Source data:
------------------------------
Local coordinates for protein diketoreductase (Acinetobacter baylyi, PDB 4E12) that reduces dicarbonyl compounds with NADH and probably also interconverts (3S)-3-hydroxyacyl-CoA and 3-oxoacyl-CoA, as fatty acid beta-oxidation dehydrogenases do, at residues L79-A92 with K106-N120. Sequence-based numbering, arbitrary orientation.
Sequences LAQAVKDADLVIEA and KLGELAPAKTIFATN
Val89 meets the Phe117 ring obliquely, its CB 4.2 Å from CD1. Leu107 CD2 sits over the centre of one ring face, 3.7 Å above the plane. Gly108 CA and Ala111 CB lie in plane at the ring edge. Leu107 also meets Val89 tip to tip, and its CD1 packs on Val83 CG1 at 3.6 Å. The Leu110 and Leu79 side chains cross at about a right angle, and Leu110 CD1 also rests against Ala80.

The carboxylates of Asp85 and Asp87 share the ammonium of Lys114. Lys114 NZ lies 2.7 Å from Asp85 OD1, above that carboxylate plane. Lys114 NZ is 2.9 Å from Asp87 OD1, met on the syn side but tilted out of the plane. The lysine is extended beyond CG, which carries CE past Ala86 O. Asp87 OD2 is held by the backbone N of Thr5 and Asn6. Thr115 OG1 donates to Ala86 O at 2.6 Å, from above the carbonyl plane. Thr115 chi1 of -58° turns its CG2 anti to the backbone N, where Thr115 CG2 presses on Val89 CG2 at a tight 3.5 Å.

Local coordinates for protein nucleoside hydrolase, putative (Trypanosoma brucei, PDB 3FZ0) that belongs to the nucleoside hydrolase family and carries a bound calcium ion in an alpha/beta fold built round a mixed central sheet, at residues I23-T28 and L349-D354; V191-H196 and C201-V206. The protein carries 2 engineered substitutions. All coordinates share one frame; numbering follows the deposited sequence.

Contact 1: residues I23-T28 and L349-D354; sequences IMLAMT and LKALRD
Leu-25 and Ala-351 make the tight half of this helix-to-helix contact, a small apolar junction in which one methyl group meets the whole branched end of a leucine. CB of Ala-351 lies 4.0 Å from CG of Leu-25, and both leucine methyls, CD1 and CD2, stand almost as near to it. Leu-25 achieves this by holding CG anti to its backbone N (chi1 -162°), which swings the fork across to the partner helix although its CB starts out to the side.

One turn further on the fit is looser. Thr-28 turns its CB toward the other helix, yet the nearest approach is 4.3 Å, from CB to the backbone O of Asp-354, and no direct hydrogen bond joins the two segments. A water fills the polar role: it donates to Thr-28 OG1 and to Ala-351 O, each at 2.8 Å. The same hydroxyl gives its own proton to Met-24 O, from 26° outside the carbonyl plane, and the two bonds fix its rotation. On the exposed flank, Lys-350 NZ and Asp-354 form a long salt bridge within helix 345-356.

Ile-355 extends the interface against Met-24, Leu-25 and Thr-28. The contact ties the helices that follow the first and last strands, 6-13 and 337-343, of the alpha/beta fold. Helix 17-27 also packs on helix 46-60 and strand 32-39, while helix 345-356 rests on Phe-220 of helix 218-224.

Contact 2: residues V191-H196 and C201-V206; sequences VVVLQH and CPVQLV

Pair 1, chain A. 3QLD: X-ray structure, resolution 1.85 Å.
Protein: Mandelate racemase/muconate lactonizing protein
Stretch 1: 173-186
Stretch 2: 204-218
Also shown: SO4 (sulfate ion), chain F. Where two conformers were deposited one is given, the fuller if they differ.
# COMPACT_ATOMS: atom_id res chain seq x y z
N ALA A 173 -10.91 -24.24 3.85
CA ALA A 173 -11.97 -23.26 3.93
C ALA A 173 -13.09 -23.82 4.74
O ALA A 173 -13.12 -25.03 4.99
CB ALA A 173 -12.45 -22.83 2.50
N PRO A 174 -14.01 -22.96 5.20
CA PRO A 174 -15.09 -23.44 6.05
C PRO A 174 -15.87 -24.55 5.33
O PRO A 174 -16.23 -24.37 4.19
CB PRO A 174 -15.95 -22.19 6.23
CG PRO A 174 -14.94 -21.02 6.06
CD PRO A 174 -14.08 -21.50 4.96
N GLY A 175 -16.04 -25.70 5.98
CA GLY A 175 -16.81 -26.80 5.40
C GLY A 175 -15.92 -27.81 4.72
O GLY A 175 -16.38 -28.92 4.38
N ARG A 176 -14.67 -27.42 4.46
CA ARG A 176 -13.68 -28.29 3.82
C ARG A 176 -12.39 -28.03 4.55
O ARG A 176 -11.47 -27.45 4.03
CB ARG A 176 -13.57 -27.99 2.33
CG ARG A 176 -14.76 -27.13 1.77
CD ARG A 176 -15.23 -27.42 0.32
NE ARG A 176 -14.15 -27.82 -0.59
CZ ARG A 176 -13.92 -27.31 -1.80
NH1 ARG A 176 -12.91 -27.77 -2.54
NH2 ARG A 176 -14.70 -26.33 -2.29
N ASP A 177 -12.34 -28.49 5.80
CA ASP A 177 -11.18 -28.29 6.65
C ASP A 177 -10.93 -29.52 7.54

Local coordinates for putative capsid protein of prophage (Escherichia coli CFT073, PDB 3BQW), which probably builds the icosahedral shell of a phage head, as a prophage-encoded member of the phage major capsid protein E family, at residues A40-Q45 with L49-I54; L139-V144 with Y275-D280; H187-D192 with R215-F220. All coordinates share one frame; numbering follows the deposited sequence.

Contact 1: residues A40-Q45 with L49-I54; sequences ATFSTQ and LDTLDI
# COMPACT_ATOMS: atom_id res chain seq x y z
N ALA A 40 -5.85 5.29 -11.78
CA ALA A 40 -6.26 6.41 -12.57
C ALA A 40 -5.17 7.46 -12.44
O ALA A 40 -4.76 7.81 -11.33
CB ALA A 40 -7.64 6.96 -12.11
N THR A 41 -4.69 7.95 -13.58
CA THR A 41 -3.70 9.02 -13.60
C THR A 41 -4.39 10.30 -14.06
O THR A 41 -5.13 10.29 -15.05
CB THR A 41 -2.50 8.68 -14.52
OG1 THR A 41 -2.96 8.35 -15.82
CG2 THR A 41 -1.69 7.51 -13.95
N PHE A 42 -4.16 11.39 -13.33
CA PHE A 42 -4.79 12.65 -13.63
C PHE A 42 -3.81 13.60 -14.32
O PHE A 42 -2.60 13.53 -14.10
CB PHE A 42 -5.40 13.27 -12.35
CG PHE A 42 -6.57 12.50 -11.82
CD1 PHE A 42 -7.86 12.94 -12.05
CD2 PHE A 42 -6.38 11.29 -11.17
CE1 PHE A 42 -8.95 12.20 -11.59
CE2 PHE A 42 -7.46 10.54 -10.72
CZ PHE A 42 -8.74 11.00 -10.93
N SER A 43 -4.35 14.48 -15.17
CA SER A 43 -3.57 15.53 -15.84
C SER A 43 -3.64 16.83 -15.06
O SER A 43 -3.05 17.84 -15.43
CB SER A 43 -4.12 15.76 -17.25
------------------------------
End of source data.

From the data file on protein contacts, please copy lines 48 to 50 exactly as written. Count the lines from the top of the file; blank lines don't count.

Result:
Contact 1: residues A40-Q45 with L49-I54; sequences ATFSTQ and LDTLDI
# COMPACT_ATOMS: atom_id res chain seq x y z
N ALA A 40 -5.85 5.29 -11.78